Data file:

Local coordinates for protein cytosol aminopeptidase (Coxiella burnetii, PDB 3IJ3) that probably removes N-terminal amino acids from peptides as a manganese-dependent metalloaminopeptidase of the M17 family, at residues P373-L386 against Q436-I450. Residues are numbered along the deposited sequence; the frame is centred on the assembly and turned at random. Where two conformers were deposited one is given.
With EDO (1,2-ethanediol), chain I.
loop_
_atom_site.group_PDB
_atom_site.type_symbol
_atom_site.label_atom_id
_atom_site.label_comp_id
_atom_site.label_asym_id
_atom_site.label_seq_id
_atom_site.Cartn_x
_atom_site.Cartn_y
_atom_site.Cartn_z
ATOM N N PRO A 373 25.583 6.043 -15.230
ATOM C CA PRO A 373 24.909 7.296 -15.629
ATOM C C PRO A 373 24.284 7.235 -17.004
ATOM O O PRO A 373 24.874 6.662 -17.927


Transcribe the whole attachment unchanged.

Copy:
Local coordinates for protein cytosol aminopeptidase (Coxiella burnetii, PDB 3IJ3) that probably removes N-terminal amino acids from peptides as a manganese-dependent metalloaminopeptidase of the M17 family, at residues P373-L386 against Q436-I450. Residues are numbered along the deposited sequence; the frame is centred on the assembly and turned at random. Where two conformers were deposited one is given.
With EDO (1,2-ethanediol), chain I.
loop_
_atom_site.group_PDB
_atom_site.type_symbol
_atom_site.label_atom_id
_atom_site.label_comp_id
_atom_site.label_asym_id
_atom_site.label_seq_id
_atom_site.Cartn_x
_atom_site.Cartn_y
_atom_site.Cartn_z
ATOM N N PRO A 373 25.583 6.043 -15.230
ATOM C CA PRO A 373 24.909 7.296 -15.629
ATOM C C PRO A 373 24.284 7.235 -17.004
ATOM O O PRO A 373 24.874 6.662 -17.927